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South Africa


transport. Hence, new, integrated road-based public trans- port networks, in combination with the expansion of the existing Integrated Rapid Public Transport Networks, need to be developed.


Strengthening Freight Hubs Transportation of freight is a vital element in planning for prosperity. The overarching objective of all freight transport is economic efficiency of the movement of goods. Freight transport policy and investment is primarily directed at cre- ating conditions that support that objective. In South Africa, a very large proportion of freight transport movement is pro- vided by state owned entities responsible for railways, ports, pipelines and air transport. Gauteng experiences a number of constraints from a freight logistics perspective such as overloading and supply chain constraints. These constraints can be limited through the expansion of existing and the development of new logistics infrastructure.


Customer check in with smart cards into the pre- boarding area of a Rea Vaya station, ready for rapid boarding the moment the bus arrives


Travel Demand Management – Making Smarter Travel Choices The ITMP25 highlights the fact that even with significant interventions in the provision of transport infrastructure and services, the on-going growth in population and expected long term growth in the economy, coupled with rising motor- isation, will put significant strain on the province’s transport system. In addition to investing into the supply side of the transport system, it will be very critical to manage demand through focused transport demand management (TDM) interventions. The myriad of available TDM strategies has a modest impact individually, but the cumulative impact of a comprehensive TDM programme can be significant.


Rea Vaya BRT bust at station, showing the level entrance from the station directly into the bus


largely support apartheid policies and settlement patterns. These service networks, with the exception of the BRT sys- tems, are still based on planning done by operators in isola- tion from one-another to maximise their market share and income and not necessarily for the convenience of com- muters. This has left commuters with bus and taxi services that are unsafe, unreliable and often inaccessible. The costs associated with these services are also high and burdensome, particularly for the poor. To build a more sustainable urban environment, with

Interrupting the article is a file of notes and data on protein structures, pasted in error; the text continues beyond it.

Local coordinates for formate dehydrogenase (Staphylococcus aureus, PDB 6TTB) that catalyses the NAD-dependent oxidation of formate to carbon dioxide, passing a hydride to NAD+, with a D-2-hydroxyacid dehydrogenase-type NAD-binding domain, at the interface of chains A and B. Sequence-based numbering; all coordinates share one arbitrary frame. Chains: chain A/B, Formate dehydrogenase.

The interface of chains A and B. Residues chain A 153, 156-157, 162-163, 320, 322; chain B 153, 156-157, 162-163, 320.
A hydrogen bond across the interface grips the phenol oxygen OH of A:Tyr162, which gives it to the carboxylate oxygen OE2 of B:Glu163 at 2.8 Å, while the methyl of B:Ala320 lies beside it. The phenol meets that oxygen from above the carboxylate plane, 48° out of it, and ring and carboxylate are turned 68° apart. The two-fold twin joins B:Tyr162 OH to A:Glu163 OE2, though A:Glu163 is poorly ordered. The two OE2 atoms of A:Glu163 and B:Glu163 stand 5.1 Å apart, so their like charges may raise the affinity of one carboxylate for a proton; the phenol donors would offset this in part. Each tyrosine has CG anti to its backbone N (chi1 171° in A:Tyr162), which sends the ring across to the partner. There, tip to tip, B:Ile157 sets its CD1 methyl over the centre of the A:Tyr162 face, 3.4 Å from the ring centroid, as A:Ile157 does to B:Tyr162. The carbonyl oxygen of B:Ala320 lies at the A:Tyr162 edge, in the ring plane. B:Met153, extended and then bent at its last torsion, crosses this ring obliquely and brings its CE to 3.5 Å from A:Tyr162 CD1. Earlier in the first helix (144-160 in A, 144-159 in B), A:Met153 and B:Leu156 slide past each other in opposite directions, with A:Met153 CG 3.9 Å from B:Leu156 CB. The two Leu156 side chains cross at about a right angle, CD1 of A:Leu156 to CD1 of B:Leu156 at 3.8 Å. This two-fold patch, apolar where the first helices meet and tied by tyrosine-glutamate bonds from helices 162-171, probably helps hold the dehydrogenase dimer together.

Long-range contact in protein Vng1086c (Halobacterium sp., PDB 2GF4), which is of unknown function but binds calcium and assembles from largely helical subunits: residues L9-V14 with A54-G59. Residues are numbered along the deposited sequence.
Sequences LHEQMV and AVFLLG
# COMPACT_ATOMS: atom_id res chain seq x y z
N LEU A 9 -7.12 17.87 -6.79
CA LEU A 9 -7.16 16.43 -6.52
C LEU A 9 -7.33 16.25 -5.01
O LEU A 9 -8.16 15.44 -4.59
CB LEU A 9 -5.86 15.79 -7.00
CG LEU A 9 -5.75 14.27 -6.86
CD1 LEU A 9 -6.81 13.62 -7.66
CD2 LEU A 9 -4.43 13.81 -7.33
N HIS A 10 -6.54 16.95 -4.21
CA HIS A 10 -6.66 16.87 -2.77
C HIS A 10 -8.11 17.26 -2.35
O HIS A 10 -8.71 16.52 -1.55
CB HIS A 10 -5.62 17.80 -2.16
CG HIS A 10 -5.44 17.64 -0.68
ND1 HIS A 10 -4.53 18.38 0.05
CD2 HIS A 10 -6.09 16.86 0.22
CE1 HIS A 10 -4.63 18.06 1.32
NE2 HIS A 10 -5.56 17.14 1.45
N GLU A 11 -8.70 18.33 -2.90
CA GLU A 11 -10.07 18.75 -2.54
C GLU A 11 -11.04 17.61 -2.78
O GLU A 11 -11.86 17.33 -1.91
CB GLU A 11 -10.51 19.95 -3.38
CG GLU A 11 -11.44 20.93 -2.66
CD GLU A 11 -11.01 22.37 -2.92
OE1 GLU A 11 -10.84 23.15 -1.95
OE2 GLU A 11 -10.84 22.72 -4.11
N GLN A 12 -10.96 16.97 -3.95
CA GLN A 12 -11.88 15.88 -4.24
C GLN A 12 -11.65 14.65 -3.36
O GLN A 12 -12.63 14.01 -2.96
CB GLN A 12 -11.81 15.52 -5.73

less congestion and lower emission of gasses harmful to the environment, a more efficient road-based public trans- port system is required, which would attract more travellers (with the choice of using their private vehicles) to use public


Europe/Rest of the World Vol 8 No 3


Continued Sustainable Province-wide Mobility This century will for the first time see over half the world’s population living in cities. Making these cities environmen- tally, economically and socially sustainable and liveable is one of today’s great challenges. In order to ensure sustainable urban mobility in Gauteng a range of inter-related measures designed to satisfy the mobility needs of residents and busi- ness will need to be implemented. The spatial characteristics of the urban form in the prov-


ince dictate that significant investment will be required in both public transport (road and rail) and road infrastructure, as neither will on their own be able to provide the required mobility for its residents and economy. As a cross-cutting thrust, the ITMP25 report tables the fol-


lowing as practical ITS recommendations: • Establish a Provincial Transportation Management Centre (TMC), with communication linkages to National and Metro TMCs.


• Establish provincial communications backbone infra- structure that links TMCs.


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